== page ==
Assistance for survivors of India floods
The Humanitarian Coalition announced that Oxfam Canada will use $275,000 from the Canadian Humanitarian Assistance Fund (CHAF) to help people recover from flooding in India.
Battling floods since November 8, 2015, several districts in the state of Chennai, India were overwhelmed when heavy sustained rain fell from November 28 to December 2. Then, more rain on December 6 exacerbated the situation in numerous districts. The floods have killed more than 300 and affected over 2 million people. Within these affected communities, women, children, the elderly, persons with disabilities, and/or who are socially excluded are the most vulnerable as they have less contingency resources to draw on for support. In the initial days of the emergency, the most significant impact was felt around availability of food and access to safe water and sanitation facilities. Now, the most significant need is for shelter.
Oxfam Canada is providing WASH and emergency shelter, but there is a critical lack of cash and resources to meet daily needs, to rebuild shelter and restart livelihoods. As such, Oxfam Canada will support 1,100 families with shelter-related items (e.g. tarpaulins, groundsheets, kitchen sets, mosquito nets, etc.) and assist the 300 most vulnerable households with unconditional cash transfers of INR 10,000 (approximately CAD $210) per beneficiary.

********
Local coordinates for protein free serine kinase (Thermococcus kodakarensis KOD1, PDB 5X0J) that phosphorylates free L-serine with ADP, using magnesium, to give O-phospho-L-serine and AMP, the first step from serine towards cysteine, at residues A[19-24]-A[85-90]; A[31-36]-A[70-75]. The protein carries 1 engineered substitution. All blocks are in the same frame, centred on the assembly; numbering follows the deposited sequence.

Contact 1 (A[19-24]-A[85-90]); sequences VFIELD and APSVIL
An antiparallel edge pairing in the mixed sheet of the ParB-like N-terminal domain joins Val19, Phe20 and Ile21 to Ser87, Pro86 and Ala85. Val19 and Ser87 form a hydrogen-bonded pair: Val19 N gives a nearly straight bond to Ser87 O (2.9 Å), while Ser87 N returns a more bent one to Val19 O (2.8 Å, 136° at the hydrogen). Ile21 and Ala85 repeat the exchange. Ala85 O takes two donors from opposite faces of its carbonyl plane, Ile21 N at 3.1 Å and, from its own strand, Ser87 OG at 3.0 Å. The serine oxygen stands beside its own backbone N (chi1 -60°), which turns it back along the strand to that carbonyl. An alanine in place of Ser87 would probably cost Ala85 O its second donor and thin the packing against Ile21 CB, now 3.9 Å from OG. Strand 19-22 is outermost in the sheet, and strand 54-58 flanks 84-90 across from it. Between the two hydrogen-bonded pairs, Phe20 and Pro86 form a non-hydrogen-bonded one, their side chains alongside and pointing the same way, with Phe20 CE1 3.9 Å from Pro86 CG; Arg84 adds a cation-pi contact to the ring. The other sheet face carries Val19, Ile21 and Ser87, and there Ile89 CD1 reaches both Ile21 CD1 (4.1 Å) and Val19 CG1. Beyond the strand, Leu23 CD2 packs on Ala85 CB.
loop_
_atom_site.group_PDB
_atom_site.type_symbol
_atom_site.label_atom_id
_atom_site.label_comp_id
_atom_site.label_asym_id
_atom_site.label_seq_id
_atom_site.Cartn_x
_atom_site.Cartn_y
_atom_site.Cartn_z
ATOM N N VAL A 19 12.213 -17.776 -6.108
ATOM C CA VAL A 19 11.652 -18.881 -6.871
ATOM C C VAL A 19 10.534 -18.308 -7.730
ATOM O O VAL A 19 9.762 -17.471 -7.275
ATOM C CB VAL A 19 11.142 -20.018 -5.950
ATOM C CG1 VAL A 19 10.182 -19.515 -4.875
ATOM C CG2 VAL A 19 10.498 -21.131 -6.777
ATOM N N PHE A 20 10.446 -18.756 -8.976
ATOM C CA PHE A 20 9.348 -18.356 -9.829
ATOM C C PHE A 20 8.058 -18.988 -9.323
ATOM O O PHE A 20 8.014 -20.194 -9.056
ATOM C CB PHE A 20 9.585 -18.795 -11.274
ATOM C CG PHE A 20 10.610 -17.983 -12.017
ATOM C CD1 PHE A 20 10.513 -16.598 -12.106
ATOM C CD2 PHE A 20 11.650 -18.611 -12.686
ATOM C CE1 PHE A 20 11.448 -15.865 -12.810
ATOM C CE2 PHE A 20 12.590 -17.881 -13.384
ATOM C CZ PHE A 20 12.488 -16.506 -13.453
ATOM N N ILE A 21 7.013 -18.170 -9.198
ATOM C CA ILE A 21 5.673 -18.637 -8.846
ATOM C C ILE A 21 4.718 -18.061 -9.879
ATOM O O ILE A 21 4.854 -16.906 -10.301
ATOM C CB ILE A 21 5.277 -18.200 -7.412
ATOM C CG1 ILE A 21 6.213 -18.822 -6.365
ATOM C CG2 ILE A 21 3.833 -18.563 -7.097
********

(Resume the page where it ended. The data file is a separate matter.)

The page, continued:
Thanks to the CHAF, Oxfam Canada will be able to provide support to 6,600 people.
The funds for this response are broken down as follows:
· $206,250 from Global Affairs Canada
· $27,500 from the Humanitarian Coalition
· $41,250 from Oxfam Canada
About the Humanitarian Coalition
The Humanitarian Coalition is Canada's only joint appeal mechanism. It is comprised of CARE Canada, Oxfam Canada, Oxfam-Québec, Plan Canada and Save the Children Canada. With a combined presence in more than 120 countries, we bring together Canada's leading aid agencies to finance relief efforts in times of international humanitarian crises. We work together to eliminate unnecessary competition, reduce the duplication of fundraising costs, and inform the public on humanitarian needs.